Tydskrif vir Geesteswetenskappe
versão On-line ISSN 2224-7912
versão impressa ISSN 0041-4751
WESSELS, André. The South African Navy's so-called controversial new frigates: Their first decade of service, 2004-2014. Tydskr. geesteswet. [online]. 2015, vol.55, n.2, pp.270-288. ISSN 2224-7912. http://dx.doi.org/10.17159/2224-7912/2015/V55N2A8.
Not many South Africans appreciate the fact that South Africa is a maritime country. Consequently, it is no surprise that naval history, including the history of the South African (SA) Navy, is a neglected topic, especially in academic circles. And when, in 1998, the South African government decided to approve an arms package (arms deal) for the South African National Defence Force (SANDF) - which included the acquisition of three submarines and four frigates for the SA Navy - many people questioned the need for new weaponry. The allegations of irregularities and corruption with regard to the arms deal, have added fuel to the fire, and the official enquiry continues to this day (2015). This article focuses on the history of the four "Valour" class frigates that were acquired by the SA Navy as part of the arms deal. Proceeding from the assumption that a littoral country, such as South Africa, with a coastline of some 2 800 km, and with the strategic Cape sea-route on its doorstep, should at least have four frigates in its navy, the purpose of this article is to provide a review and an analysis of the first ten years of service (i.e. from 2004 to 2014) of the "Valour" class frigates in the SA Navy. The acquisition of these four frigates is placed in historical perspective by briefly looking at the history of South Africa's naval forces and the role frigates have played in its past, followed by a discussion of the rationale behind the decision to order four German-designed Meko A-200frigates. Some of the questions that are posed (and discussed), include the following: To what extent have the "Valour" class frigates enabled the SA Navy to take its diplomatic role to another level of excellence? What other functions have these frigates fulfilled in the first decade of their existence? How successful have the ships been in the SA Navy service? Was the acquisition of the frigates really as controversial as some commentators would have it? South Africa's naval forces were established in 1922, but the country acquired its first frigates (three British "Loch" class ships) as late as 1944-1945; i.e. shortly before the end of the Second World War. They were followed by the acquisition of a single British Type 15 frigate (SAS Vrystaat) in 1956. These frigates served the SA Navy with distinction until the early 1960s, when they were replaced by three modern British-built Type 12 frigates. The last Type 12 frigate was withdrawn from service in 1985, and for the next two decades, the SA Navy had to make do without the services of frigate-size combat vessels. Since the late 1960s there have been several attempts to acquire new frigates, but South Africa's growing international isolation (a result of the South African government's policy of apartheid), put paid to all these efforts. However, the dawning of the new truly democratic South Africa in 1994, opened up many new opportunities for the country, including the possibility of buying military hardware abroad. In 1999 a contract was signed with a consortium to build four ultra-modern Meko A-200 frigates for the SA Navy. The ships were laid down at two German shipyards in 2001-2002, launched in 2002-2003, and arrived in Simon's Town in 2003-2004, where their combat suites and weaponry were fitted. Eventually, in 2006-2007, all four ships were commissioned as fully-operational frigates of the SA Navy. Even before being formally commissioned, the ships visited South African ports so that the public could see for themselves on what their income-tax money had been spent and soon the ships would take part in many other activities. In South African waters, the "Valour" class frigates have taken part in joint exercises with visiting warships from countries such as Brazil, Argentina, Uruguay, India, the United States of America and France. As grey diplomats, the SA Navy frigates have also been deployed on several flag-showing cruises, which have taken them to many countries, including those in Africa, in South America and in the Far East (for example the People's Republic of China and Vietnam), as well as the United Kingdom. While showing the flag abroad, the ships have also taken part in joint naval exercises. Since the beginning of 2011 all four of the "Valour" class frigates have also taken turns to participate in counter-piracy patrols in the Mozambique Channel (Operation Copper). From time to time, the ships have fulfilled ceremonial functions (for example in fleet reviews), taken part in search-and-rescue operations, and acted as guardships during the 2010 FIFA World Cup Soccer Tournament. This article clearly indicates that, notwithstanding the controversies surrounding the acquisition process, the SA Navy's four "Valour" class frigates have served the Navy, as well as the SANDF, the country and its people, very well in the years 2004-2014. Thanks to the dedication and professionalism of their commanding officers and crews, they have indeed lived up to expectations. With these frigates in its inventory, the SA Navy has regained its blue-water status, can project power as never before, and can take part in naval exercises with pride and confidence. The SA Navy cannot afford not to have these ships.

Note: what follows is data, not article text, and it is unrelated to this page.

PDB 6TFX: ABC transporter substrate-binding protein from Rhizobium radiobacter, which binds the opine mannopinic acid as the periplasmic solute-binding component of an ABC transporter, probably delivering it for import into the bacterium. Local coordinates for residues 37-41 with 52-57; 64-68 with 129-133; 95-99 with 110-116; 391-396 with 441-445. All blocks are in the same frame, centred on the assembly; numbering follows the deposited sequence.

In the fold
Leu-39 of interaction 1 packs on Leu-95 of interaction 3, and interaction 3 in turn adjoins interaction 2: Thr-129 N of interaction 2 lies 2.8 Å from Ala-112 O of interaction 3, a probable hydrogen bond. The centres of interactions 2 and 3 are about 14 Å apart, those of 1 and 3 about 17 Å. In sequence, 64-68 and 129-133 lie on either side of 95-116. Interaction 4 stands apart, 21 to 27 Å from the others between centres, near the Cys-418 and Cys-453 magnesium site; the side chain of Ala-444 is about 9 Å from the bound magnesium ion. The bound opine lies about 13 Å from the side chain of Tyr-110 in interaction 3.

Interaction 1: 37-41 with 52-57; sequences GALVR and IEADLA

Palavras-chave : South African National Defence Force; South African Navy; warships; frigates; history; arms deal; naval diplomacy; grey diplomats; transformation; post-1994 South Africa.